• Our latest library addition is an exclusive and generous audio recorded interview with Chief James Trosper, Sun Dance Chief of the Shoshone people in Wyoming, who tells us about Native American spirituality, history and perspectives:
There is a lot of good blessings that have come to our people through this way of praying. It has been a really good way for us to get the help that we need, and also to be able to get close to Him, to be able to understand Him, to be able to learn and to become more like Him.
• Socrates famously and poignantly said in the Phaedo that philosophers really pursue nothing other than “dying and being dead.” Jeremy Taylor, sometimes called the “Shakespeare of Divines,” wrote the classic English treatise on the Christian theory and discipline of Ars Moriendi (“the art of dying”).
We shall find that the computations of a man’s life are busy as the tables of sines and tangents, and intricate as the accounts of eastern merchants; and therefore it were but reason we should sum up our accounts at the foot of every page, I mean that we call ourselves to scrutiny every night, when we compose ourselves to the little images of death.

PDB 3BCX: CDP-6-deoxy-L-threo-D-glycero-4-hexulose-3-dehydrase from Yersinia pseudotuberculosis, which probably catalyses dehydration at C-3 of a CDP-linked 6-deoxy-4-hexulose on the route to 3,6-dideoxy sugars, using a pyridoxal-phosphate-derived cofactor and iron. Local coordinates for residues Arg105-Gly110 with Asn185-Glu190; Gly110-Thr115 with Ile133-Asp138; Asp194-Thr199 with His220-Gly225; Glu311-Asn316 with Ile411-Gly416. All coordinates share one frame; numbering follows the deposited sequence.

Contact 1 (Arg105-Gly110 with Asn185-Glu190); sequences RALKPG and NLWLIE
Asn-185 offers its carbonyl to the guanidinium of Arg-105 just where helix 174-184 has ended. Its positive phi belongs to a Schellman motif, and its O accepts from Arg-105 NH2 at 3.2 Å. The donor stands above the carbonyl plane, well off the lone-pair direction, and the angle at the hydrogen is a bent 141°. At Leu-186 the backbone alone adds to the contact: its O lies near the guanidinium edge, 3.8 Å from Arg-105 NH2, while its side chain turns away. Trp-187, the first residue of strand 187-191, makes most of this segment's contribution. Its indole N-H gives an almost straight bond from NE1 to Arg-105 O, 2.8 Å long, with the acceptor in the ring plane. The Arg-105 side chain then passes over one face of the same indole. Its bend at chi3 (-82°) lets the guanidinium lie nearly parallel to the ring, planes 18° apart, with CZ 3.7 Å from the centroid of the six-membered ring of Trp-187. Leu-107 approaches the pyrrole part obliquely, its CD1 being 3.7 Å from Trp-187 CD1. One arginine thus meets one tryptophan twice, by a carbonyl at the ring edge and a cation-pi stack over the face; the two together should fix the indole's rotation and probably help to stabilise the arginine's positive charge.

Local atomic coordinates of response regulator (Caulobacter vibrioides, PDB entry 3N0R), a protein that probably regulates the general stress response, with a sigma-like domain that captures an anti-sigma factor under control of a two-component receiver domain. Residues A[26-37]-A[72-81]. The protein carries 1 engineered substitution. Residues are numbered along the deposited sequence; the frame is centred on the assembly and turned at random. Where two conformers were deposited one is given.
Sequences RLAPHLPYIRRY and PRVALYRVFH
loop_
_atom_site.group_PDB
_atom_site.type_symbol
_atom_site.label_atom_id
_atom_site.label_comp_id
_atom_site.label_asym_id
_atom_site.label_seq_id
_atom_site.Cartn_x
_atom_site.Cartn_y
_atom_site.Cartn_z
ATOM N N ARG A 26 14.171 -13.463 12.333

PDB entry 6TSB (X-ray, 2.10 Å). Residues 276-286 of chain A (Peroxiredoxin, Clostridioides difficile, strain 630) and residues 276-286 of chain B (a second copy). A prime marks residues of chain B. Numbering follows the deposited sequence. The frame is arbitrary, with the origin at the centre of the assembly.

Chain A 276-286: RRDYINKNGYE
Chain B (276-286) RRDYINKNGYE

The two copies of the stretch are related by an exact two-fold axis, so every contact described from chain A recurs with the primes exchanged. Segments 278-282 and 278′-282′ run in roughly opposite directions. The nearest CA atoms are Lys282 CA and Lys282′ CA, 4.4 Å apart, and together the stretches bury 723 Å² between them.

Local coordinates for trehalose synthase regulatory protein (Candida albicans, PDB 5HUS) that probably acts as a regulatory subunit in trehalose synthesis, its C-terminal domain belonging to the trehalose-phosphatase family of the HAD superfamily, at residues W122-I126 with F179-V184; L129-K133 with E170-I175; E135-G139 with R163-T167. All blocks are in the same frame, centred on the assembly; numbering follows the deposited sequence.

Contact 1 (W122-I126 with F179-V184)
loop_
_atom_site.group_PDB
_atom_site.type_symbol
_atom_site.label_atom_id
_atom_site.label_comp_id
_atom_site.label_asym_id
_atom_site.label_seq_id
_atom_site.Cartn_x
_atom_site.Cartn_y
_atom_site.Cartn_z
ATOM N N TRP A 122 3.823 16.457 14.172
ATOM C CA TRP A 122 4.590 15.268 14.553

• From the Florentine Platonist and priest Marsilio Ficino, we bring excerpts of his very original work Three Books on Life (De vita libri tres), conceived as a medical companion for scholars, full of salutary advice within the framework of the ancient Greek and Hermetic tradition.
If lovers of truth ought to care for the corporeal spirit with such great efforts lest it either prove a hindrance in their pursuit of truth, or else serve them inadequately, then no doubt they must try still harder to cultivate with the teachings of moral philosophy the incorporeal
spirit, the intellect by which alone truth, being itself incorporeal, is apprehended.
• We would finally like to bring to your attention a book launch taking place in Cambridge on the 30th October: Michael Sugich, an American writer who was initiated into a traditional Sufi order over forty years ago has authored a unique eye-witness narrative of a mystical tradition that today hides in plain sight, a book based on the realization that for so many people the idea of sainthood is remote, historical and almost mythical. “I wanted to show a contemporary audience that these people are among us and what the transaction between a seeker and a saint looks like in our time.” Please follow this link for more details.